About East Tennesse Dingos

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Seymour, Tennessee, United States
Welcome to our site about Naturally Reared Carolina Dogs! Carolina Dogs are a relatively new, rare breed recognized by the UKC & ARBA, and are quite possibly America's own indigenous wild dog. Natural Rearing is the philosophy wherein we raise our dogs and puppies employing Biologically Appropriate Raw Food, only vaccines required by law and no chemicals on, in or around our dogs. We have found this way of life fosters balance, health and longevity in our beloved companions. My name is Susan Lewelling, please contact me if you have any questions about anything on the site. Contact us at: susanlewelling@yahoo.com physical address is 898 Dykes Road, Seymour, Tennessee 37865 phone # 865-293-2858 check us out and share us in other places!!! YouTube@ http://www.youtube.com/user/EastTennesseeDingos?feature=mhsn and FaceBook @ https://www.facebook.com/mycarolinadog on Twitter @ https://twitter.com/#!/EastTennDingos . Thank you so much for visiting our site, feel free to leave us a comment or send us an email!

Tuesday, September 16, 2014

Is The Carolina Dog Native To North America? New Science Says: Maybe

Is The Carolina Dog Native To North America? New Science Says: Maybe

Pittsboro resident Marielle Hare owns a dog, Oona, that she believes might have traces of Carolina Dog in her. She is interested in testing its DNA.
Credit Marielle Hare
The first Carolina dog that I. Lehr Brisbin took home with him smeared fecal matter all over the back seat of his car. He found her at a pound in Augusta, Georgia in the 1970s, and despite strong discouragement from the pound’s staff (they said she bit everyone who touched her), he managed to wrangle her into a carry crate in his back seat, where “she immediately had a diarrhea attack,” Brisbin recalls. But he was far from discouraged.  Brisbin wanted to take her home because he thought there was something strange and special about her. She resembled some wild dogs he’d seen in the woods along the Savannah River. And Brisbin was starting to put together an exciting hypothesis about why there were wild dogs in the South Carolina lowland that looked and acted different from most others.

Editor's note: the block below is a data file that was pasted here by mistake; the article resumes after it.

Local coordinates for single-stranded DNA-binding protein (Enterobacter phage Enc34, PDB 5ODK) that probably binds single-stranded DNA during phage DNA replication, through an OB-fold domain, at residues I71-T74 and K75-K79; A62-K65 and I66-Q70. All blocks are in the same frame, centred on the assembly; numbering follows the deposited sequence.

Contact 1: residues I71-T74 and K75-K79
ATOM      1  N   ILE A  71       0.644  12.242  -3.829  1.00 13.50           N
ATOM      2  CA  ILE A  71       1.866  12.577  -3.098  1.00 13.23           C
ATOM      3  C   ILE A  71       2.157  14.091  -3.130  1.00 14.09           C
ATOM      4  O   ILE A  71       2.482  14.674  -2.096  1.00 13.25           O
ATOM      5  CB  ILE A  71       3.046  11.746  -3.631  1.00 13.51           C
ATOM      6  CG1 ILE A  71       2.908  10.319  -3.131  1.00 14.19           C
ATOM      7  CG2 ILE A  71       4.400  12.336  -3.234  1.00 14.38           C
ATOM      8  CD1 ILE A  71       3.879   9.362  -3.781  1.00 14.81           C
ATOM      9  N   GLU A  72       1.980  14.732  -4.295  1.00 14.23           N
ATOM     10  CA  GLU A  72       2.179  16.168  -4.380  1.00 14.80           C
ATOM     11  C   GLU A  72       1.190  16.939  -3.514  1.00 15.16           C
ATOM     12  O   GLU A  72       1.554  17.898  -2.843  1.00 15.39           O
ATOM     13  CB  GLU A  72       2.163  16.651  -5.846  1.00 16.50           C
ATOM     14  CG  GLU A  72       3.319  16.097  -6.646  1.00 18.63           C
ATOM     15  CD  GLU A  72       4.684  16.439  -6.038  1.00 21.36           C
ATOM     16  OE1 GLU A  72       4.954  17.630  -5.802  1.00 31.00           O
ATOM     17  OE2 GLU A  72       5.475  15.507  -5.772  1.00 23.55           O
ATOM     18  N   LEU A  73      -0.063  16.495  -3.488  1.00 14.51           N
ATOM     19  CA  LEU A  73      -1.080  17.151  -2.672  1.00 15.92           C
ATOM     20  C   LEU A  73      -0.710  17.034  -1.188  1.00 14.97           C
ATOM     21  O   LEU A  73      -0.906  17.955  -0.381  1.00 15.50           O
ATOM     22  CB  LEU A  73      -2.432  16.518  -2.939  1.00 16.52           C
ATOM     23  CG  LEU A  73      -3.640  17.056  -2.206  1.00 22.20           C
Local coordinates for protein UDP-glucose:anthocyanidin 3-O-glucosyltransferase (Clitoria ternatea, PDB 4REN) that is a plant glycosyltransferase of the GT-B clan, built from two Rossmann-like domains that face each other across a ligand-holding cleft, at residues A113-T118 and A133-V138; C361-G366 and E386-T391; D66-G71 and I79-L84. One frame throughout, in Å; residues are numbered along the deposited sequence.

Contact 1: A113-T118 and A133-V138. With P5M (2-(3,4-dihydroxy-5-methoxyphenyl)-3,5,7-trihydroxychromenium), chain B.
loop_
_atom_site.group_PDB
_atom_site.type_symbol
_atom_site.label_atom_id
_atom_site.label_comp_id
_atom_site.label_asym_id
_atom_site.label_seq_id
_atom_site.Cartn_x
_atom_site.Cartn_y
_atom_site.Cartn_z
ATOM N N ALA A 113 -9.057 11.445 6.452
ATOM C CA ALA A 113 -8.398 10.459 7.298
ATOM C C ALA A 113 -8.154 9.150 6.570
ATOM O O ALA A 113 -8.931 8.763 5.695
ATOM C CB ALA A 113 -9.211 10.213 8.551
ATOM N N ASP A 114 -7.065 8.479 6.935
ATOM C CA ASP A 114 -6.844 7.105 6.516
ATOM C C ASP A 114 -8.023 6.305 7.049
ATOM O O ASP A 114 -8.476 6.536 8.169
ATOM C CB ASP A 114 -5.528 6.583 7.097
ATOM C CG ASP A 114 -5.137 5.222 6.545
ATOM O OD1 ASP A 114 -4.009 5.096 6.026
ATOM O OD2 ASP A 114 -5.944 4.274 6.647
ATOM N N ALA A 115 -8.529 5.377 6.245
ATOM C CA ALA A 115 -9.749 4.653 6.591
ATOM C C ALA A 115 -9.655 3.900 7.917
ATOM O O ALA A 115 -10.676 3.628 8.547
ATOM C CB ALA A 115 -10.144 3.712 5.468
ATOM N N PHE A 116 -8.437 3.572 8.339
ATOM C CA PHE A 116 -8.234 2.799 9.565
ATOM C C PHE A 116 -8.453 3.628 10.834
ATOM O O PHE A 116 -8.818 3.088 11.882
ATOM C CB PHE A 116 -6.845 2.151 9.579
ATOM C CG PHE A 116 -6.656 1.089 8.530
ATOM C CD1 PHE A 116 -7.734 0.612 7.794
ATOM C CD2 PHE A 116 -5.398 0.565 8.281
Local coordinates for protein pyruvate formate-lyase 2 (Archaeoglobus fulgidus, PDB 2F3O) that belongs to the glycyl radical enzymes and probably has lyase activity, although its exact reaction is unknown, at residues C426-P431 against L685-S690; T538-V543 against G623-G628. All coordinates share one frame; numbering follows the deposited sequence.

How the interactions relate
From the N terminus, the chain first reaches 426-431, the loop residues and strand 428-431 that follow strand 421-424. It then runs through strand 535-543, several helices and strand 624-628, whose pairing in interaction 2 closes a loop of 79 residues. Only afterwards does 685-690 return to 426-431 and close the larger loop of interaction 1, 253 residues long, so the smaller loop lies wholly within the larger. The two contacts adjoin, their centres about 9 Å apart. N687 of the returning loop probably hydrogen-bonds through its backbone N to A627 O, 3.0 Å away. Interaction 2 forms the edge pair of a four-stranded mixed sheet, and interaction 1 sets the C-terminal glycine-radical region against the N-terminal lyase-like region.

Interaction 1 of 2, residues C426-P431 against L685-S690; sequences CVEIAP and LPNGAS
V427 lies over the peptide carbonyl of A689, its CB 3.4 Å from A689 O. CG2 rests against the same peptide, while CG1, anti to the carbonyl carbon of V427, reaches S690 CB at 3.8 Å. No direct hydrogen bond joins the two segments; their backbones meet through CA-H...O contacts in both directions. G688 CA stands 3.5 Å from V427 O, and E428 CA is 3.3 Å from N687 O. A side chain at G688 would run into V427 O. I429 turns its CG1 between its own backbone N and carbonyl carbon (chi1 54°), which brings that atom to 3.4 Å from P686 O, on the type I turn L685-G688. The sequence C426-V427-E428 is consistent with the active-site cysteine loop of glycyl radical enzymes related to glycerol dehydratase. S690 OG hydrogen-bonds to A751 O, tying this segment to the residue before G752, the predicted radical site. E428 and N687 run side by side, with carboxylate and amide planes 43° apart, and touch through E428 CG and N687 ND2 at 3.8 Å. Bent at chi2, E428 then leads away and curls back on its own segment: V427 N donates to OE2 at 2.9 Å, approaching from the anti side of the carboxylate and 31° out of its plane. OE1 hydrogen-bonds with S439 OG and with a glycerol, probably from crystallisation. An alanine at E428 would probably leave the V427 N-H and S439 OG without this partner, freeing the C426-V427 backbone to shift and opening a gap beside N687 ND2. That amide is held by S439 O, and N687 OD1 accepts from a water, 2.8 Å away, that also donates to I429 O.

At the time, I. Lehr Brisbin was a biologist studying wildlife at the Savannah River Ecology Lab, a field research station of the University of Georgia in Aiken, South Carolina. His research often took him into the 300 square mile wilderness of the Savannah River Ecology site. That’s where he first noticed the wild dogs.  They had long, pointy snouts, ears that permanently stood up and tails that curled back on themselves.  And their behavior, he noticed, was unusual, too. They dug small pits in the ground with their snouts. They hunted in packs and signaled to each other by flashing the white undersides of their tails. They moved as a pack, like wolves.  They were more like Australian Dingoes than European-bred dogs brought to America by colonists.  Brisbin hypothesized that the wild South Carolina dogs descended from canines that belonged to Native Americans, that the dogs’ ancestors had crossed the land bridge between Asia and North America with humans around 12,000 years ago.